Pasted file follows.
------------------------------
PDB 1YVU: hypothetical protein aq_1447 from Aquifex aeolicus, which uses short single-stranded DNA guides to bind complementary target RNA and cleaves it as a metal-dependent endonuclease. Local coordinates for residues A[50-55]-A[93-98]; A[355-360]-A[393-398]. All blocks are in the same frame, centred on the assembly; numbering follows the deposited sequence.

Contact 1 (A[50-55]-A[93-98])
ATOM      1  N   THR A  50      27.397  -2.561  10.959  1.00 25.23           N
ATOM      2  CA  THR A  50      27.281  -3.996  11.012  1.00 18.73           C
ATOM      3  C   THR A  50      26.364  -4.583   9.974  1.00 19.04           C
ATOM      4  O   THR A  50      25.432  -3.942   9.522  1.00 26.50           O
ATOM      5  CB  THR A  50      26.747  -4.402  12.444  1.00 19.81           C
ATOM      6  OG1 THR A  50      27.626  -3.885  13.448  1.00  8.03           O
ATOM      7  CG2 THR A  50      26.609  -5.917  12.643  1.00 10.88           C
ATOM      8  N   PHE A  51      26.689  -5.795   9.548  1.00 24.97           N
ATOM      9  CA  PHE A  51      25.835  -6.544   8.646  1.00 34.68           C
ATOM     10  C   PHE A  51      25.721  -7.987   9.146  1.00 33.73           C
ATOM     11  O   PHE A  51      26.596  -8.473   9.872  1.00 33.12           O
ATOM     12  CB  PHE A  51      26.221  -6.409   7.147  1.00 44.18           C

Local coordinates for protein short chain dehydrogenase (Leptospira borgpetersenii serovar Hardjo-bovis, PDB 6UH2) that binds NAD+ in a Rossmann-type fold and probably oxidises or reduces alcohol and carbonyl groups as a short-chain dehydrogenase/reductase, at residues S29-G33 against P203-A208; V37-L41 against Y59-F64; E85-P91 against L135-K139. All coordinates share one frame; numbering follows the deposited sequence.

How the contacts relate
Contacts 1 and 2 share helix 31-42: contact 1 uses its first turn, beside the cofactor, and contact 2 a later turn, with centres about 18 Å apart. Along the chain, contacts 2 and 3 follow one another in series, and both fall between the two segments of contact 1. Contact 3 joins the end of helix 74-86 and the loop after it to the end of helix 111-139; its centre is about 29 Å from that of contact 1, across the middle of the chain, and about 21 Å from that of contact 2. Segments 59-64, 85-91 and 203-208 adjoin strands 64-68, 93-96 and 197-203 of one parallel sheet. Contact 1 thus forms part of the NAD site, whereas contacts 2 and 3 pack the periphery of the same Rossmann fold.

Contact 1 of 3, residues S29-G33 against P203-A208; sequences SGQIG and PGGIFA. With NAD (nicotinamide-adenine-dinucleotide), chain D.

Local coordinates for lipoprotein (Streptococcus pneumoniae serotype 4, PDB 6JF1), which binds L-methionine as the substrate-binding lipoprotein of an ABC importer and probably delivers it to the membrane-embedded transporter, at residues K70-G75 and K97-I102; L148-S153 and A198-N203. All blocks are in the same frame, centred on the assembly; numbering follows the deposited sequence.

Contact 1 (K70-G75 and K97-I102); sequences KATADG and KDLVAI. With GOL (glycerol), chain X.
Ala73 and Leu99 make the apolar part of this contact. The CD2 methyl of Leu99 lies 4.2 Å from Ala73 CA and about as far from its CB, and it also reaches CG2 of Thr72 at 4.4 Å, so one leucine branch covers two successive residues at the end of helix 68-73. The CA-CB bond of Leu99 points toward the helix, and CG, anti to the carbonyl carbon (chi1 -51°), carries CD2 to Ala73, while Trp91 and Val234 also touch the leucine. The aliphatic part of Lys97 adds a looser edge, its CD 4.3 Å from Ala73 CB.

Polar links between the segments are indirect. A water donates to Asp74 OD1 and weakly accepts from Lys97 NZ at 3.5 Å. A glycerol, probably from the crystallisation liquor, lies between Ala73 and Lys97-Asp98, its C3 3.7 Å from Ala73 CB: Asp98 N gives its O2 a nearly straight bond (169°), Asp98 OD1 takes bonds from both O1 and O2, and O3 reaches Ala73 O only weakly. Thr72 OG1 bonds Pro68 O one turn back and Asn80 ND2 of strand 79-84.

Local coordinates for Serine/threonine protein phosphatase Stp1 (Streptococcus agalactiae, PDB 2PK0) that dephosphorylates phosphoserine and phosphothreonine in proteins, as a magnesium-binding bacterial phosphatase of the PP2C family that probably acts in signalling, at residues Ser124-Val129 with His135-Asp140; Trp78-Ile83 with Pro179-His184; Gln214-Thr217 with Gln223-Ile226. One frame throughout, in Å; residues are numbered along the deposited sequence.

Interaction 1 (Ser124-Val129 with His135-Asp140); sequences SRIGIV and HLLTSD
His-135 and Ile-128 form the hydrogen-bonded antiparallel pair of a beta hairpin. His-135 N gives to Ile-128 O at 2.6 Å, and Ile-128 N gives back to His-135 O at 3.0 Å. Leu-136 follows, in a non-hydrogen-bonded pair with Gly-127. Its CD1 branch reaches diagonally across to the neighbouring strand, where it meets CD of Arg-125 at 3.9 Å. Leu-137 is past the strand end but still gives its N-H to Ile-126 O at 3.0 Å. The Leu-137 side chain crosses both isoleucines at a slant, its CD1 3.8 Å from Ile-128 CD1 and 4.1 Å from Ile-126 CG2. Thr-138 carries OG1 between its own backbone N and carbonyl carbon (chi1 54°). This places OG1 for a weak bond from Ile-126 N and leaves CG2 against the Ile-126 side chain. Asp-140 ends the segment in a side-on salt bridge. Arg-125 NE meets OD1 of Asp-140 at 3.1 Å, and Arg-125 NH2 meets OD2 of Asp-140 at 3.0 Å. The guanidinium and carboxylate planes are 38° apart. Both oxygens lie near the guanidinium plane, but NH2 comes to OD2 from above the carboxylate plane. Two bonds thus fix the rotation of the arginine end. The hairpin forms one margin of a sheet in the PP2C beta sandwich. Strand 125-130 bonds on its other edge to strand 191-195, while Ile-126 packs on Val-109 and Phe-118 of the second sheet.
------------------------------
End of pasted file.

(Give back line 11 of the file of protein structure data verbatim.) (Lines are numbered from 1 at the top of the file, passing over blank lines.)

ATOM      9  CA  PHE A  51      25.835  -6.544   8.646  1.00 34.68           C